We’ve been donning the number one accessory of 2020 for months now and with cases skyrocketing nationwide, it looks like we’ll be continuing to keep our faces covered for the foreseeable.
Remembering to wear a mask can be tiring, but it’s never been more important. In one recent CDC study that looked at patients who developed Covid-19 symptoms, the transmission of the virus within their household and close contacts was reduced by 79% when face coverings were worn.
So we’ve rounded up the best hacks and tips to make sure you’re protected, while not having to sacrifice fashion along the way.
Masks are widely available, now being sold in your local supermarket and discount store, but it’s important to make sure you’re buying one that has the right protection.
The World Health Organisation recommends that masks contain three layers: an absorbent inner lining, a middle filtration layer, and an outer layer made from a non-absorbent material.
Two strong and tightly-woven layers can also provide significant protection, as set out in a recent study by Linsey Marr, an expert in virus transmission and a professor of civil and environmental engineering at Virginia Tech. Your mask should fit snugly without gaps at the side of your face, and be secured around the ears, or the back of the head.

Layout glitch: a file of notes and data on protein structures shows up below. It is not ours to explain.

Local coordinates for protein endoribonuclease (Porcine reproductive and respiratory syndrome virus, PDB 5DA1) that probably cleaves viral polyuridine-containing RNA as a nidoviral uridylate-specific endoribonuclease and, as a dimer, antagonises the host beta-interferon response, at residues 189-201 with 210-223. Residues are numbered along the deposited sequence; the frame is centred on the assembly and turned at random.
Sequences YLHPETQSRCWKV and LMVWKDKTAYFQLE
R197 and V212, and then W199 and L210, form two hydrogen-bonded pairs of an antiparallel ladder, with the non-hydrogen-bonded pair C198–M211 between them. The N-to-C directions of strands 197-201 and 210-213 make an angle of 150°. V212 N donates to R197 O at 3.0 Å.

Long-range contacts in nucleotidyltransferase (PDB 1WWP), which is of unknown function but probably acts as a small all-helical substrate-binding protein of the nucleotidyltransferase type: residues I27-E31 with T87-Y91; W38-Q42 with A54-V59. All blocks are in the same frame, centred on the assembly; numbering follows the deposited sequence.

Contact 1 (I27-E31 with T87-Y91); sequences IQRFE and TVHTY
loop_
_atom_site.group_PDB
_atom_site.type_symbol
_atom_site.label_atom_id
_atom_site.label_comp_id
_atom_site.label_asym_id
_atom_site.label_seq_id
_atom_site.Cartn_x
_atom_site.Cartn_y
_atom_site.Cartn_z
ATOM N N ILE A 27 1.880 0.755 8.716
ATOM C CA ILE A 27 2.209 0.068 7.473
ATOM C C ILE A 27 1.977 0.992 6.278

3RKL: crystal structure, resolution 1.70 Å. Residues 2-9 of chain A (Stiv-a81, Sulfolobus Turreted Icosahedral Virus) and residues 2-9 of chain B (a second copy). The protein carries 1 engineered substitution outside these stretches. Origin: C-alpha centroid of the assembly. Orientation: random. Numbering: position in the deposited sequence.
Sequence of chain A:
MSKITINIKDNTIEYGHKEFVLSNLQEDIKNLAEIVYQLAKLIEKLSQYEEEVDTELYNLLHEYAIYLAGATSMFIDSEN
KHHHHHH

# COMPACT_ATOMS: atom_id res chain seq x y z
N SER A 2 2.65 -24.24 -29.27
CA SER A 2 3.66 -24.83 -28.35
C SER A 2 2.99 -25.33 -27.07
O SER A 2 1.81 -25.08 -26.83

Local doctors spoken to about this topic before publication said they understood a clean, thick, one layered mask made from materials such as cotton or nylon can also provide a level of protection. They emphasised research continues to evolve in this area.
Cotton or linen are the most breathable materials, particularly if you are an active person. While nylon can be harder to breathe in, it will keep in those dreaded droplets.
Disposable masks are a waste both for the environment and your health.
“There’s no reason for non-medical staff to be using disposable masks,” Cork-based GP Dr Philip Kieran says. “They’re super flimsy, they tear easily and get damp very fast. The only reason [medical staff]wear them is because we throw them out after each patient.”
Seeing as 129 billion face masks are going into landfills every month while we deal with the pandemic, do your bit and stick to your reusable mask.
Make sure you do invest in a proper fabric mask, however. Throwing your scarf around your face to run into the shop is simply not cutting it, as studies show that scarves, bandanas, and snoods don’t block respiratory droplets as well as cotton masks, coming in at around only 24% effective in research done by the.
Likewise, visors are only about 10% to 20% effective, versus the 80% protection offered by masks, according to Dr Corinna Sadlier of Cork University Hospital.